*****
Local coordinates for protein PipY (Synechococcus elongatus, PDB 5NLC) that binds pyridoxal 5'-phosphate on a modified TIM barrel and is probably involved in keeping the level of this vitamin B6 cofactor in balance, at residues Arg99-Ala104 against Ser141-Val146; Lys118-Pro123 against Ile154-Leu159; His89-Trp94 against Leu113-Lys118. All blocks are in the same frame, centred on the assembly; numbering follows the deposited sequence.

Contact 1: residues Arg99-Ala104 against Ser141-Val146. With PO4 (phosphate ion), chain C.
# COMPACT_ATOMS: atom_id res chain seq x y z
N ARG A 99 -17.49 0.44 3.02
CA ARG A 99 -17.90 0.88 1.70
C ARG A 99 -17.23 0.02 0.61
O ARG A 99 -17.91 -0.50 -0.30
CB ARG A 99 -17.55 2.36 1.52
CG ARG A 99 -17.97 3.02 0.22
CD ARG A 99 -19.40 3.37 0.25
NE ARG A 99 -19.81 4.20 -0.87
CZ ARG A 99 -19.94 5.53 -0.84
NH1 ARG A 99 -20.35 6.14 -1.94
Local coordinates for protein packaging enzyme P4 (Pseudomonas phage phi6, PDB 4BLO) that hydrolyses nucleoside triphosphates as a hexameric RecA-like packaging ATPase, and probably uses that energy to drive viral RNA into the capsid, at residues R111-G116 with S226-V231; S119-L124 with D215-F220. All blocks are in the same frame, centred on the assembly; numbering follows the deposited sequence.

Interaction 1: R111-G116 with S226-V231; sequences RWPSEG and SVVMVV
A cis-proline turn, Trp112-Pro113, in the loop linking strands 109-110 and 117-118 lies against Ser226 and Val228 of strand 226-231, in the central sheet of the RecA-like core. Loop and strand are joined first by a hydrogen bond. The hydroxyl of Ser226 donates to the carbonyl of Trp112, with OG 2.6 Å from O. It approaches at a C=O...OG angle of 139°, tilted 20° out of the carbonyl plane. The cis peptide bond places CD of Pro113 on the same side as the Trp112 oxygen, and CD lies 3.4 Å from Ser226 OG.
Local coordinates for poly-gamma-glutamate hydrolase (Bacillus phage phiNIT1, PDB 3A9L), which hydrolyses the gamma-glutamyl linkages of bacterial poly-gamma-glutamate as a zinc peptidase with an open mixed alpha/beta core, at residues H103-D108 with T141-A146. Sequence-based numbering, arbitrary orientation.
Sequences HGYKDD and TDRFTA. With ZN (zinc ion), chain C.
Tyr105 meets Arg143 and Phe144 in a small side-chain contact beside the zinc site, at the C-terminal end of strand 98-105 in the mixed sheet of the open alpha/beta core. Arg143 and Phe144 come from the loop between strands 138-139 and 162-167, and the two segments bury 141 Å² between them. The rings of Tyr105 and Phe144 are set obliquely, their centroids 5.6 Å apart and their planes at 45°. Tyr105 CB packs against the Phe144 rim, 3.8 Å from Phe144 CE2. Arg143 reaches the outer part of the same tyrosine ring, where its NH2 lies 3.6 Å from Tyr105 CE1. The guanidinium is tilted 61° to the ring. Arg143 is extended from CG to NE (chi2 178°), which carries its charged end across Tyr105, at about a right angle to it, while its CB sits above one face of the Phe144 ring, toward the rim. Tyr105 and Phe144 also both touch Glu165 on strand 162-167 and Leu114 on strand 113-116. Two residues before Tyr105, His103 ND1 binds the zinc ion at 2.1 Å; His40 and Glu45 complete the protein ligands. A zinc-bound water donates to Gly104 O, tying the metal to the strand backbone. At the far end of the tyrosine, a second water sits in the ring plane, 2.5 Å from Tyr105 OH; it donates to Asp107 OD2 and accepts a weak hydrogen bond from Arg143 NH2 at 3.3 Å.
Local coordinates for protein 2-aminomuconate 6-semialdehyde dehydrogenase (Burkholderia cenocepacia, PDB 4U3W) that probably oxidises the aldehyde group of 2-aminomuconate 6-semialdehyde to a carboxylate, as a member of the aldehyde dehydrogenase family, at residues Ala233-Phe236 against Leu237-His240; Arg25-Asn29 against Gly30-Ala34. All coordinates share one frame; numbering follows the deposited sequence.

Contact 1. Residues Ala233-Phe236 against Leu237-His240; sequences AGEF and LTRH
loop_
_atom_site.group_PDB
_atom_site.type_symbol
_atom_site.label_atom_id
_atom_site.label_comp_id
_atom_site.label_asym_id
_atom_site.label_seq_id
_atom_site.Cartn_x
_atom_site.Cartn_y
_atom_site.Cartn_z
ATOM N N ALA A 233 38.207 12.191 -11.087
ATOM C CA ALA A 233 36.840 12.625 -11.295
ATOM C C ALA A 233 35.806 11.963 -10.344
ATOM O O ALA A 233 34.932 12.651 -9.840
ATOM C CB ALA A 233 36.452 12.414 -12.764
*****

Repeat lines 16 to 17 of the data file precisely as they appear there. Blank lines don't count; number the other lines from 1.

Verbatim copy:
A cis-proline turn, Trp112-Pro113, in the loop linking strands 109-110 and 117-118 lies against Ser226 and Val228 of strand 226-231, in the central sheet of the RecA-like core. Loop and strand are joined first by a hydrogen bond. The hydroxyl of Ser226 donates to the carbonyl of Trp112, with OG 2.6 Å from O. It approaches at a C=O...OG angle of 139°, tilted 20° out of the carbonyl plane. The cis peptide bond places CD of Pro113 on the same side as the Trp112 oxygen, and CD lies 3.4 Å from Ser226 OG.
Local coordinates for poly-gamma-glutamate hydrolase (Bacillus phage phiNIT1, PDB 3A9L), which hydrolyses the gamma-glutamyl linkages of bacterial poly-gamma-glutamate as a zinc peptidase with an open mixed alpha/beta core, at residues H103-D108 with T141-A146. Sequence-based numbering, arbitrary orientation.